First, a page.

A new report from Amnesty International accuses Snapchat and Skype owner Microsoft of failing to adopt basic privacy protections on their instant messaging services.
The organization’s new ranking scheme assesses 11 of the most popular messaging apps on their use of encryption to protect users’ privacy.
Facebook and Apple rank as the two highest on the list. Facebook, which owns Messenger and WhatsApp, scored 73 out of 100. The two messaging services are the most widely used in the world, with 1 billion users each. WhatsApp messages, photos, etc. are encrypted by default. Messenger communications can be encrypted but the feature is not turned on by default.
Apple’s iMessage and FaceTime have end-to-end encryption turned on by default. The company scored 67 out of 100 in Amnesty’s ranking. However, Amnesty warned that the encryption doesn’t guarantee security, citing research from Johns Hopkins University that found “significant vulnerabilities” that could be exploited to decrypt iMessages. Apple also scored high because of its twice-a-year transparency report.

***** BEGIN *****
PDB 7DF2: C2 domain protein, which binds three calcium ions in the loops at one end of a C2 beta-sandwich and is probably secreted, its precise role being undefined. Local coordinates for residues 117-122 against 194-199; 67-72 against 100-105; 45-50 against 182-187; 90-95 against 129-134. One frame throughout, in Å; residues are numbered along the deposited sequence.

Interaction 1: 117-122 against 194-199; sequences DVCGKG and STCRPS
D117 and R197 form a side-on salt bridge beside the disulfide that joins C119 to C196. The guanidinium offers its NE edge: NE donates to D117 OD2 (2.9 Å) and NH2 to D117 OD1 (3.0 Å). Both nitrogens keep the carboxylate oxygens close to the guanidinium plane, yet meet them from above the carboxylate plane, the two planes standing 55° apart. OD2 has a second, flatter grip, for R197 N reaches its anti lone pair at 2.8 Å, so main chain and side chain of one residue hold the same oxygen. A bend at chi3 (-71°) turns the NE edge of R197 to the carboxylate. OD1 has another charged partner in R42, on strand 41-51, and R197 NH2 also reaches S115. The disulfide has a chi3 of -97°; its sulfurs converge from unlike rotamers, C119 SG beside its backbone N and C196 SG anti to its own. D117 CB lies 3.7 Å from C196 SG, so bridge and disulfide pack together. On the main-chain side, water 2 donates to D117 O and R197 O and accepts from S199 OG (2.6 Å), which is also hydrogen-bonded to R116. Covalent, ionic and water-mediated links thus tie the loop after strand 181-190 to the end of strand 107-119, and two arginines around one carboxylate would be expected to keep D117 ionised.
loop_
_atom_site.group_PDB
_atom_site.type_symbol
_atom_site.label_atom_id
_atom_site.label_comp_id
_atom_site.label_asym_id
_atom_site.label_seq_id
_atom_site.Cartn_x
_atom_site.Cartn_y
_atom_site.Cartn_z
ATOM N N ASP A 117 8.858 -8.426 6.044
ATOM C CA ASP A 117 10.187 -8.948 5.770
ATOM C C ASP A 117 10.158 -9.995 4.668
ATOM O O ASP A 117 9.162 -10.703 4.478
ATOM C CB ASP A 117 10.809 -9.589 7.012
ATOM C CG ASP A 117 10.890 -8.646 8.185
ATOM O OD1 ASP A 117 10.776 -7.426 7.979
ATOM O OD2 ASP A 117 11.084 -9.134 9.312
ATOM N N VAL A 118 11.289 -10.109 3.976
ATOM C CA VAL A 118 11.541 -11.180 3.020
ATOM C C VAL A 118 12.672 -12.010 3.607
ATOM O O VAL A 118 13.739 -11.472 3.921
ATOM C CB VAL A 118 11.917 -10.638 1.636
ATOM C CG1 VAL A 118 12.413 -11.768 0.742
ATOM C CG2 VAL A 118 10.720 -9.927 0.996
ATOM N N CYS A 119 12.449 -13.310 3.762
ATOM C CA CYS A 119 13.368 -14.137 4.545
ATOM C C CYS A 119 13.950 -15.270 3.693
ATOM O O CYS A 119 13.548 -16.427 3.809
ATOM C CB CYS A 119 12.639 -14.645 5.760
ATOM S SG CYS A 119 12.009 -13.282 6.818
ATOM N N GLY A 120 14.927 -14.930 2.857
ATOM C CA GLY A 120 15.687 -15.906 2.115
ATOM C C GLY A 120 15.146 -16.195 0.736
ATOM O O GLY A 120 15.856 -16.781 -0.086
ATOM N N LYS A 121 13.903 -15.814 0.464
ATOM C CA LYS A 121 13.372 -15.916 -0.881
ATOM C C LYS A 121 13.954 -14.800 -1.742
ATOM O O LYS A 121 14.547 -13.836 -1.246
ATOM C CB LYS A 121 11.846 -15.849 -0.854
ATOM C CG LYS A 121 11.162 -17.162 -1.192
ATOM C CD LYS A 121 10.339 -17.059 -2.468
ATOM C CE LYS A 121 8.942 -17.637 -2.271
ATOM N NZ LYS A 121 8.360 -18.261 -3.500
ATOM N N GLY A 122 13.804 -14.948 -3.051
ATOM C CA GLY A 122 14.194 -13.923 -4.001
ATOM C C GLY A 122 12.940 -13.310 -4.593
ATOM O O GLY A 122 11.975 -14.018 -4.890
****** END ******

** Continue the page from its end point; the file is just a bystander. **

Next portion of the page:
Skype and Snapchat got 40 and 26 out of 100, respectively, with neither service offers end-to-end encryption. Microsoft-owned Skype and Snapchat both disclose government requests for user data.
Google was ranked near the middle for its varied messaging services: Hangout, and the new Allo and Duo.